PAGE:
Six Impossible Things brings you as close to the magic as you can get — and you still won't figure out what Joshua Jay is doing.

Six Impossible Things brings you as close to the magic as you can get — and you still won't figure out what Joshua Jay is doing.

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Illusionist Joshua Jay is kind of a big deal: a world champion magician by age 17, he’s played to crowds over 100 countries and even fooled Penn & Teller. And that’s exactly why he wanted his next act to be something totally different.

His new show, Six Impossible Things running now through July 28, leads an audience of just 20 people through the Lower East Side escape room The Mist, experiencing each act in a different way. “We’re doing magic in the dark, we’re doing magic with everybody huddled around, we’re doing magic with me on the ground and everybody looking down on me,” Jay says.

“These are ways that, without overstating it, nobody’s ever tried to theatrically stage a show like this because who would ever say, ‘You know what, this illusion looks best with me cross-legged on the ground and everybody huddled over me. Let’s build it around that.”

Jay is based in New York, but much of the time he’s touring on stages where he’s separated from the audience and staring into bright lights, making the crowd melt into a mood (loud, laughing, drunk) rather than people. “When I occasionally get to do really small groups, they’re not one thing — they’re 20 different people,” he explains. “This is the first time in a long time where I can see everything. So I made the incalculably bad business decision to do a show in New York, but only for 20 people and on top of it, we’re going to make sure nobody comes more than once.”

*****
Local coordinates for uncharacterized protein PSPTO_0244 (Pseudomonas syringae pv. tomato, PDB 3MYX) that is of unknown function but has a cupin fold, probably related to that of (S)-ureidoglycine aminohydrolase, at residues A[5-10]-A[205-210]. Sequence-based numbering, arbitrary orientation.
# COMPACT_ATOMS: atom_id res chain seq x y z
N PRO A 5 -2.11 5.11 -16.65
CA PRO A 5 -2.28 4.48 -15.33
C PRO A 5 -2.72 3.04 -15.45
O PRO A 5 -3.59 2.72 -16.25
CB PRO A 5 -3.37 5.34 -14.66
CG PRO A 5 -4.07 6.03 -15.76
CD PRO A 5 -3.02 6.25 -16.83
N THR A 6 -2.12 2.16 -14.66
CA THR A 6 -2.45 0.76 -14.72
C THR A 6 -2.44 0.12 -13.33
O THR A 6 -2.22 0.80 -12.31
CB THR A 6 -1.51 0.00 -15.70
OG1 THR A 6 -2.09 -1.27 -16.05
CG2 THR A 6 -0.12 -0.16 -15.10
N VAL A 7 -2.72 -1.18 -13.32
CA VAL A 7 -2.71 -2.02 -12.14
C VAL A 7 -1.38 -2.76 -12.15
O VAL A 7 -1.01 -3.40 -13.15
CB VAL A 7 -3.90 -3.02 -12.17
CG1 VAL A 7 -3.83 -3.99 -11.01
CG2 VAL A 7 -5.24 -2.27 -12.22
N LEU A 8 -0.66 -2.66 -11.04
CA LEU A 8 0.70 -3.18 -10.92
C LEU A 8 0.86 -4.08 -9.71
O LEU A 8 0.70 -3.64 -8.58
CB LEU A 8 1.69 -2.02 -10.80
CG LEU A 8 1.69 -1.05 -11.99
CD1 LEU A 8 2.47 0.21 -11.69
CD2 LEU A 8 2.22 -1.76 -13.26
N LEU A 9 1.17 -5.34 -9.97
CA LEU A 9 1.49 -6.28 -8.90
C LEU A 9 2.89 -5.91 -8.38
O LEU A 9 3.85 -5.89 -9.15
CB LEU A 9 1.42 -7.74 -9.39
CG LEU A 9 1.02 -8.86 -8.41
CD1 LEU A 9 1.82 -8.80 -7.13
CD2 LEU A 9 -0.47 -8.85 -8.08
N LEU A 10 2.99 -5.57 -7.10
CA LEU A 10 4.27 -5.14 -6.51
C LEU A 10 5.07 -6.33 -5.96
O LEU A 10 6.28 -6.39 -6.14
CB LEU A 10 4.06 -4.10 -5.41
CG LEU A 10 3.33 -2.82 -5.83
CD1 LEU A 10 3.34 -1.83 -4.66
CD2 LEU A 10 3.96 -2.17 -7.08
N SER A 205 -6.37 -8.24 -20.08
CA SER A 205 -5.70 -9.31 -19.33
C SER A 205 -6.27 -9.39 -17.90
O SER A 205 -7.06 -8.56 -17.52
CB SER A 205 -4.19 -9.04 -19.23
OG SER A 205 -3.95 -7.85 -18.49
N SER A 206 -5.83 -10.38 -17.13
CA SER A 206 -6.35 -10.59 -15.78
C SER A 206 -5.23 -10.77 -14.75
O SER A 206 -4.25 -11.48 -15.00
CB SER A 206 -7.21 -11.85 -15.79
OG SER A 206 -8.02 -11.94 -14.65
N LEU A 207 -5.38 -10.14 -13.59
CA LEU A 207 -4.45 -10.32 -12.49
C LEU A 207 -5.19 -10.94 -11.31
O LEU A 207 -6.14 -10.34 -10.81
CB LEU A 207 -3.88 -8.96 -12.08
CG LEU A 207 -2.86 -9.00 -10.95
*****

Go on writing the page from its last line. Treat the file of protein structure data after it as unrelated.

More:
That’s right — tell your friends, but you can’t come with them. “Surprise is such an important element of magic,” Jay says simply, and it’s especially true for Six Impossible Things.

He’s been working on the show for three years, honing it with the help of U.K.-based mentalist Luke Jermay. The final result is actually eight illusions, with an opener and a “kind of an impossible thing at the end,” Jay says cryptically. “The title gains meaning when you see the set and when you see the first piece of the show.”

Working in such a small venue, he was able to mold his illusions and involve the audience, who will be participating by holding items and even tasting things (and, of course, having their mind read). “Magicians play it way too safe, and there isn’t as much innovation going on in my field as I wish there was,” he says. “And that’s sort of why, when you bite off something like this show, I get to reinvent every part of the experience.”

Just as with escape rooms, everything is there for a reason (the French illustration Serge Bloch created the sets), and Jay specifically worked to inspire reactions beyond the initial surprise: from a scary moment to an act that’s “a few steps short of syrupy sweet,” with acts big and very small.

“I don’t usually do things that split the crowd, but this show definitely does and that’s so exciting to me,” he says. “I keep coming back to the phrase passion project — I do so much for my career and just to keep the momentum going, tours and corporate shows and traveling around. Every few years, I allow myself to just do exactly the show I want to do without constraints, and this is that time.”

Six Impossible Things is in previews now, with opening night on June 9 and running through July 28, 2018. Tickets are $106-$126; siximpossiblethingsshow.com

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